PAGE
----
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HIV Drug ResistanceHIV Drug Resistance
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Apr 5, 2008

hi Dr.Sherer,

how long does the average person live who is living with HIV if he /she was diagnosed early enough , take meds as prescribed, exercises, and easts health in these days of the disease? I am 22 and was diagnosed a few month , it is believes of contracting the virus, I have been call a good patient by my doctor because I am very proactive and takes meds as prescribed.I have been on combavir and Sustiva for at least two weeks now and fealing like my old self. When diagnosed my CD4 was 212 just borderline and viral at 14,000. Now I am at 700 viral and CD4= 362, i am pleased. My mother knows that that I have it , do you think that it is important that my other relatives know to, some of them are I must say have a very old understanding of the illness, " death sentence" if you will. My Doctor comforted my mother and she tells me that I must live life as I would if I did not have the disease but must get very serious about who I partner with and make sure that they are supportive before intimacy etc.What is your take on this all?

Response from Dr. Sherer

In the current era of HIV treatment, 80-85% of people have a response to ART like yours, with full viral suppression and rising CD4 cells. The estimates for long term survival are highest for someone who 'gets it right' with the very first ART regimen, i.e. who maintains good adherence from the start and achieves a positive initial response. There are clinical trials of ART in which the majority of people on ART have done well for seven years, and cohort studies in which patients are well controlled for 10-15 years. It is certainly possible that you could have a normal life expectancy, but we have not had enough cumulative experience to be able to give a credible estimate of the likelihood that that will happen.

In the meantime, you can increase your chances to the greatest extent by continuing your fine record of adherence and keeping all of your doctor's appointments.

The issue of disclosure is an important one to talk to your doctor about. Whether or not it would be a good idea to let other family members know of your status depends on many factors. At a minimum, I would take your time with this decision, since you can't go back once you do share this information. Families are tricky, and you will have to make this decision for yourself, with your doctor's counsel. You might also ask your mother's opinion.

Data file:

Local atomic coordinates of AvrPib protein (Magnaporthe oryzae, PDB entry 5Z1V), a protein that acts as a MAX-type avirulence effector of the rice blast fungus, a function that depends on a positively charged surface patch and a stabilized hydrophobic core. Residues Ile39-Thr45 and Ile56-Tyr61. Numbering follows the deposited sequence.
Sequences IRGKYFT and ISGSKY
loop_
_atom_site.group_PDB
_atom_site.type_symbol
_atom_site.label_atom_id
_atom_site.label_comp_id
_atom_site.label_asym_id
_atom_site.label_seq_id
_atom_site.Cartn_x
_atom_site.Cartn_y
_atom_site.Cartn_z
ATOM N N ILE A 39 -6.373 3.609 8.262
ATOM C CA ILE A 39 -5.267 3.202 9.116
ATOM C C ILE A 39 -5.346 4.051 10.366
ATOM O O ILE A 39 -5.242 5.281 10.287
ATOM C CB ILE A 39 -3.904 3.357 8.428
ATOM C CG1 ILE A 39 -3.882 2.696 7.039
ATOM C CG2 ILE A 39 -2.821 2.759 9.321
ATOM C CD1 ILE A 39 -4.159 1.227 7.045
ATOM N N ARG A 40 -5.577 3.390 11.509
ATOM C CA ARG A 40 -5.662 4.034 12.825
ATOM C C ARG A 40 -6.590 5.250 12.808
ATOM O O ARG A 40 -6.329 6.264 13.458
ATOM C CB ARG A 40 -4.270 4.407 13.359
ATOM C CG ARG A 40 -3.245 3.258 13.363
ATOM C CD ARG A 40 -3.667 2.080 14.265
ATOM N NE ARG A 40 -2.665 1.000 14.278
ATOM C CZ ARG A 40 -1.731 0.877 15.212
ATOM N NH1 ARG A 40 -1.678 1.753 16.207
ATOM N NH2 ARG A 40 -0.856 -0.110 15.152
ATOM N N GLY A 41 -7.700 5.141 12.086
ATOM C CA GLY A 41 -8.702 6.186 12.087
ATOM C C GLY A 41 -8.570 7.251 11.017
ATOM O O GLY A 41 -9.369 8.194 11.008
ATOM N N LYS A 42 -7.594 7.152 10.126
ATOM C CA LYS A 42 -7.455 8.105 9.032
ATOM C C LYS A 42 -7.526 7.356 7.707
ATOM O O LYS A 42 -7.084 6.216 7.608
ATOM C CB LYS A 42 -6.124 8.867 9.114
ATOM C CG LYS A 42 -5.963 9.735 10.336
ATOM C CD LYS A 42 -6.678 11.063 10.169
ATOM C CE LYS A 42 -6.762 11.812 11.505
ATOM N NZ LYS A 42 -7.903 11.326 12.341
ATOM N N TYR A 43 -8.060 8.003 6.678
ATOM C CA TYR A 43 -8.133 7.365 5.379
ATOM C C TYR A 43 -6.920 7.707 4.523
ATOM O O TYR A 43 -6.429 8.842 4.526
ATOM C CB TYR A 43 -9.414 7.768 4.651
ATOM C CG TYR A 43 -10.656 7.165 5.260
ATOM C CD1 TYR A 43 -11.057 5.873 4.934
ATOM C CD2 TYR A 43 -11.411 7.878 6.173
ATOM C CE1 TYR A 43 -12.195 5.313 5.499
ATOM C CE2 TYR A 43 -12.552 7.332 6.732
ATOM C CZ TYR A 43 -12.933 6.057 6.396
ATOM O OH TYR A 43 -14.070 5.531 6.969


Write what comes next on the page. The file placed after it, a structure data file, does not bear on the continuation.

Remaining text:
I agree with your mother that you need to live your life as if you didn't have HIV, in so far as that allows you to realize that HIV does not define who you are, nor should it dominate all of your life. On the other hand, you do have HIV, and you do have to show an adequate amount of respect to the virus in order to take care of yourself and treat others respectfully.

You may not have to be serious about each and every friend that you make, but you certainly should be truthful with any potential sexual partner and disclose your status to that person before you have sex. This is both to prevent your spreading the virus to another person AND to prevent you from acquiring a second strain of HIV or another sexually transmitted disease. That does create a major additional obstacle to intimacy...but its not an insurmountable obstacle. Most people living with HIV in my experience find a way to be intimate with another person, even if that process takes several months or more. I would advise disclosure early in a relationship, if you feel that you might want the relationship to develop further and include sexual relations, to be sure that you are not perceived as misleading someone that you care for. If that person is unable to handle being with someone who has HIV, which is one possibility, then you are both better off knowing this early.

I suggest that you talk to your doctor about all of these important issues.

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